Monday, April 26, 2010

Goldman's perfectly hubristic public relations

Goldman Sachs is putting on a full court press of public relations to its major constituencies, primarily its customers, its employees, and its alumni. They offer thorough "evidence" of their appropriate behavior in participating in the mortgage backed securities market in 2006, 2007, and 2008. They point out that:
---they were not a dominant participant in the residential securities underwriting market
---their revenues in this business relative to overall firm revenues were small
---there were no deficiencies in the underlying instruments when MBS's or CDO's were underwritten
---they had no special information on the market, just what anyone else could access
---they did not generate enormous net revenues or profits betting against residential mortgage securities products
---they had significant losses in their mortgage business in 2008, a net loss of $1.7 billion in fact
---the mortgage market losses in general were caused by a broad collapse of the mortgage market

All of this may be correct and all of it is irrelevant. It has nothing to do with the specific charge of fraud in the SEC case, a case that seems, legally speaking, to be tenuously based on the assumption that Goldman is so smart that it could take advantage of other major institutional investors with access to the same information. It should be noted that these other institutions had the choice to be short the mortgage market if they chose to do so, and they made the decision to be long. Regardless who was on the other side of the trade, obviously someone was there who had the opposite point of view. The SEC case is weak.

The information provided could be said to be arming Goldman's stakeholders for the vendetta underway from Senator Carl Levin. It may help some but nothing will stand in the way of Levin's onslaught of e-mail "gems" from the millions provided that "prove" Goldman's position at the epicenter of the entire mortgage crisis. What would Levin have preferred Goldman do, not hedge its portfolio and manage its risk and end up on the chopping block like Lehman, Bear, and Merrill, or even worse AIG, another drain of taxpayer money.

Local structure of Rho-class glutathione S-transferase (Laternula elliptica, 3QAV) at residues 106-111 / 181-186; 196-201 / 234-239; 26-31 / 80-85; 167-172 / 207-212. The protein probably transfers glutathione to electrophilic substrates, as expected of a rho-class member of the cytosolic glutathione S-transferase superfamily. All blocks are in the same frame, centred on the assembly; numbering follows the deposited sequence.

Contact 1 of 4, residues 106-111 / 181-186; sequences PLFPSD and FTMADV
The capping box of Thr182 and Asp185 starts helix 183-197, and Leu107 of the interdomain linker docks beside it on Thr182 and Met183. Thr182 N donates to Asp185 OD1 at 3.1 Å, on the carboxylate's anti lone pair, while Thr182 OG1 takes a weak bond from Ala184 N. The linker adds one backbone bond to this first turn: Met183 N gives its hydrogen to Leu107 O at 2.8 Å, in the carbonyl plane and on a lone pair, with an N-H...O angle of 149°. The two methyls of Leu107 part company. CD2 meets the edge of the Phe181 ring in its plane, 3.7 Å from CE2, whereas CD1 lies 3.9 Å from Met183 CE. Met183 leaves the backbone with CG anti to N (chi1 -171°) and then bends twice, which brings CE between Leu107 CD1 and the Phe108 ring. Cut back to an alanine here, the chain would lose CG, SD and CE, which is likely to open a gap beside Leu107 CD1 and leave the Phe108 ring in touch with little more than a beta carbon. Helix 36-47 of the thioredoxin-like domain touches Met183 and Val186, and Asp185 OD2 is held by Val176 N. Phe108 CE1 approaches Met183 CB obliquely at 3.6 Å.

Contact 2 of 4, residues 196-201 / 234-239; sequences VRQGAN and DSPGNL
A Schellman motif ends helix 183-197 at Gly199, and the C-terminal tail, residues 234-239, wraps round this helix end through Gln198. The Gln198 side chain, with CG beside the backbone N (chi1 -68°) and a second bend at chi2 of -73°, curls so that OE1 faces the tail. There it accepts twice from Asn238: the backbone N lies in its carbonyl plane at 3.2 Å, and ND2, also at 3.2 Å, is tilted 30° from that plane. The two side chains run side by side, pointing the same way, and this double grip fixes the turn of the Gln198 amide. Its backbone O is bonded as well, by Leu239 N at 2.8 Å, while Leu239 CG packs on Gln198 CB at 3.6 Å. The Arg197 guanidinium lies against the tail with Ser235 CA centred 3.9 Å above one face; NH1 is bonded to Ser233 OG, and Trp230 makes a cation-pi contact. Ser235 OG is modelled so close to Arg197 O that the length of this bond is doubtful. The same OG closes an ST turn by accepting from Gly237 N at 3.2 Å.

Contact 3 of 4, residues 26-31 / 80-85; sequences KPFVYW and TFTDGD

Goldman's messaging ducks the major issues and stays on the "high road" of everything they didn't do. It ends by speaking not only for itself but for the financial community as a whole and saying that "there are valuable lessons to be learned from the financial crisis... we should learn the right lessons to avoid crises in the future", or words almost like that. BAD idea, BAD timing. The time for Goldman to be a financial services leader and an exceptional corporate citizen was when they had the insight to see the dangers, and the financial capacity to forego creating CDO's and just say that's enough, this is crazy, we will not participate. They missed that opportunity and stayed in the game with their sharp elbows.

Now they don't know how to get out of their own way, their culture so imbued with superiority that their message is annoying even to their supporters.


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